ARC Review: Whitley: Web of Frost

Book Cover
title: Web of Frost
author: Lindsay Smith

pages: 400
format: eARC
buy it: Amazon | B&N | Goodreads
rating: 2/5
Genre: Fantasy
Topics: Russian characters, Antiheroes, Classism, Royalty, Rebellion, Religion, Alternate Universe

Russalka is a proud empire, frozen and vast, protected for centuries by a royal family who works miracles from the saints. But rebellion stirs in the streets, and its war-hungry neighbors threaten to invade. The young princess Katza has been tormented by visions of her bloodied hands destroying Russalka—a clear message from the saints that she must never rule. So when tragedy places her next in line to the throne, Katza fears their warnings are on the verge of coming true.

Then she meets Ravin, a mysterious young prophet with visions of his own: visions of Katza as a regal empress with unimaginable power. All she has to do seize upon the holy magic of her bloodline. But the more Ravin whispers in her ear, the more Katza begins to wonder whether he has her best interests at heart. With a revolution boiling over and war looming at the border, the greatest threat to Russalka may be Katza herself.
 

There was a lot of potential here to make a really interesting, unlikeable/messy main character, and I've seen a lot of reviews touch on it but none of them have brought up what I think is the biggest problem - Katza kind of doesn't have much to her at the start of the book.

When the story opens, she's bogged down with thoughts of all the things she isn't. Mostly, that she isn't her brother, the golden child of the family who just died. That's...pretty much the sum of her character, she's a lack of traits and whines about them. We don't get to really connect with her and find out her own, personal thoughts or goals or morals. (But mostly that last one, the morals.) So when characters start to reassure her that she's "strong," I'm left going "but why? and how? and maybe show?" When the villain of the piece manipulates her, it doesn't have any weight to me, because Katza is just such a blank slate that it doesn't even feel like manipulation. We don't even get much in the way of history for Katza, as no part of the story ever comments on her past, her childhood, her connections to the people around her, or any acts she might have committed in her entire 17ish years of life. She might as well be a magical clone that was created yesterday for all the interpersonal weight she has.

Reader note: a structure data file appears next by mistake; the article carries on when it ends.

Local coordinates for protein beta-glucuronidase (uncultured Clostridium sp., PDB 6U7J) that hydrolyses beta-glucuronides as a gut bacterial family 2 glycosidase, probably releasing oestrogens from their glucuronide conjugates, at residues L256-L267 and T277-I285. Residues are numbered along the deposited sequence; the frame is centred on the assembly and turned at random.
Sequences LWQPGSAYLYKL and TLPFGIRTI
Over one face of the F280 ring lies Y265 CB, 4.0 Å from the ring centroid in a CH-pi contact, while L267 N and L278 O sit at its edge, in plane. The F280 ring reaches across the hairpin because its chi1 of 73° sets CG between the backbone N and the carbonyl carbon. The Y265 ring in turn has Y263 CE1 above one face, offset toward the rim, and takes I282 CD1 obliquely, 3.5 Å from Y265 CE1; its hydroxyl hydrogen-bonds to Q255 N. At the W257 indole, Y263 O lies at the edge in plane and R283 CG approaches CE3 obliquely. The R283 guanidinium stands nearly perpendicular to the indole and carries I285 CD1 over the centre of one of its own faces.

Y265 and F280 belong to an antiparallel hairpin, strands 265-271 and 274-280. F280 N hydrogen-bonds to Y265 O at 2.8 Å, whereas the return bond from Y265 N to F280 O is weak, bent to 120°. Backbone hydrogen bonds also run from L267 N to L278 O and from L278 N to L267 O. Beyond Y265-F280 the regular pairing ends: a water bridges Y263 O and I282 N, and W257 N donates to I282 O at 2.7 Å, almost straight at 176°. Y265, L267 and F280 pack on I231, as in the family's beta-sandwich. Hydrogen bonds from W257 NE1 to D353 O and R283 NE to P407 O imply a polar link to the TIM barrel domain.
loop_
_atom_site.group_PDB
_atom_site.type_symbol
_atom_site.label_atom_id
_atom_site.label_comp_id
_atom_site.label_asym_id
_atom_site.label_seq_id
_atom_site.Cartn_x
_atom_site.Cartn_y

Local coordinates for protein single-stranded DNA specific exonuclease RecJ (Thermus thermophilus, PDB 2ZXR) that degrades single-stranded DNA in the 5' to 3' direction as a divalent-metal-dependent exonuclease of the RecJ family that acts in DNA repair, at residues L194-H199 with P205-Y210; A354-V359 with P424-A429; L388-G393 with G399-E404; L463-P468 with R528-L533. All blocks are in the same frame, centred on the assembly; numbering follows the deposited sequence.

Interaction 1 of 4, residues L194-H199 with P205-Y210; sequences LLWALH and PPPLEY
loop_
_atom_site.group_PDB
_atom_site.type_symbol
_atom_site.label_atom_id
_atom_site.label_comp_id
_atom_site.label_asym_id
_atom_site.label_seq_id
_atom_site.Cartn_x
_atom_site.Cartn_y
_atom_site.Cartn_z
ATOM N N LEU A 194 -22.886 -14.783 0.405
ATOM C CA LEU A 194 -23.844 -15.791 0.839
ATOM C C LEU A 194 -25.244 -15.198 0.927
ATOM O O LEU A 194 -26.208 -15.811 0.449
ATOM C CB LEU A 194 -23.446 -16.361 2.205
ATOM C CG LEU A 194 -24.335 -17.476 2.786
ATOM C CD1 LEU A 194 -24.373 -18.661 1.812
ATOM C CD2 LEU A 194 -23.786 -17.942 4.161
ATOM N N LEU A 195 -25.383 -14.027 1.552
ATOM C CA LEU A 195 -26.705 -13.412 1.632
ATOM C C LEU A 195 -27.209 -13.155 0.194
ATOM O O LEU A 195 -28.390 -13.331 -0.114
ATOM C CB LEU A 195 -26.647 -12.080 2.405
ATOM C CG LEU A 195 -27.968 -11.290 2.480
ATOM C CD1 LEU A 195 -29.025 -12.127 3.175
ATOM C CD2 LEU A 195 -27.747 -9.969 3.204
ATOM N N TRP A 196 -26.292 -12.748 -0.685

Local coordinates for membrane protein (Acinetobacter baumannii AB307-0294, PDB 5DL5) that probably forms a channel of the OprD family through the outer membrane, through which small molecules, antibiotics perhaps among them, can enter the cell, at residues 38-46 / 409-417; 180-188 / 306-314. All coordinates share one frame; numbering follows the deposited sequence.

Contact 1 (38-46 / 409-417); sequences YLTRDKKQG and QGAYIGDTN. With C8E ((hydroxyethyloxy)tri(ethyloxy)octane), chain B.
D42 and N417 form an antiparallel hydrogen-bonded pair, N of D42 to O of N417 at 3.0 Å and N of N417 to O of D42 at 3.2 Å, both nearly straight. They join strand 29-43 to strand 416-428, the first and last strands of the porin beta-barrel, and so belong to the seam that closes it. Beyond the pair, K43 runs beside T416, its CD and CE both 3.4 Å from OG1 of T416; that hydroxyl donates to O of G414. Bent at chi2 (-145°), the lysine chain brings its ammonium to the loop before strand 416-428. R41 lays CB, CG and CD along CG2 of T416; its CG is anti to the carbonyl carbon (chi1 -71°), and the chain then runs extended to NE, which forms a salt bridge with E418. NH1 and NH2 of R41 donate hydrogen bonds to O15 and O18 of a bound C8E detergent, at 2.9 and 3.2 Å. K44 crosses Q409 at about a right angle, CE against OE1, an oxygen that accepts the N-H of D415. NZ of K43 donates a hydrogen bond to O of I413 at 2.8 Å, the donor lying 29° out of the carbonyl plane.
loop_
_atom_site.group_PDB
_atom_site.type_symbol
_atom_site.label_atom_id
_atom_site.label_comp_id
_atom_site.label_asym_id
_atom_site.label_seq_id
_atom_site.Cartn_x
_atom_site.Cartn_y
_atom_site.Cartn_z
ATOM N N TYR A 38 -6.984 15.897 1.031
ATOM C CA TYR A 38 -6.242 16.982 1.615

So when she starts doing brutal and desperate things while being manipulated...there's no emotional payoff for that. It's just tedious. I can see what the book wanted to do, and on a conceptual level it's really interesting. I like the exploration of power going on here, I like way Katza continually justifies things to herself while taking progressively more extreme steps. I just...don't feel invested in it.

Added to the problem of Katza is the fact that all of this manipulation going on by the books main bad guy is very, very obvious from the start, so the book drags on while waiting for our viewpoint character to catch up. I think the villain was supposed to be kinda grey/quasi, and thus cause tension through a 'is he really bad, or is he really that bad' tension, but I wasn't sold at any point. He was just bad from the start.

Last thing I want to talk about is the magic system, which is tied up very thoroughly with Russalka's religion. People call on the 'saints' for 'blessings' that take the form of magical happenings, and the royal family can call on all the saints and thus all the different kinds of magic. Throughout the story we find out that the saints aren't really necessary, some people can just access magic directly. Which is cool...until you think about the rest of the world. Because there's a rather pervasive feeling that this magic system is treated the same way religion would be in our world, with people in the book going so far as to talk about how they 'don't believe in the saints,' and a character from another country having a whole different religion. And...okay, but once praying can cause very visible insta-healing or make a whole bay freeze in the middle of summer, doesn't that kind of fuck the notion of not believing? Can other religions access this magic, but in a different way? Do they just not have magic? It's implied that the saints religion is just a tool for accessing the power, but then shouldn't people from other countries also be able to access it? Is Russalka blocking other countries from access? Are other countries mad about this? I HAVE SO MANY QUESTIONS.

When will fantasies stop writing in tangible proof of their religions and then failing to change how those religions are handled?

Sigh, anyway. The setting is fun, and it's very interesting on a conceptual level, but the minute you step down from that over-arching view, there's just too many unanswered questions and missing pieces.

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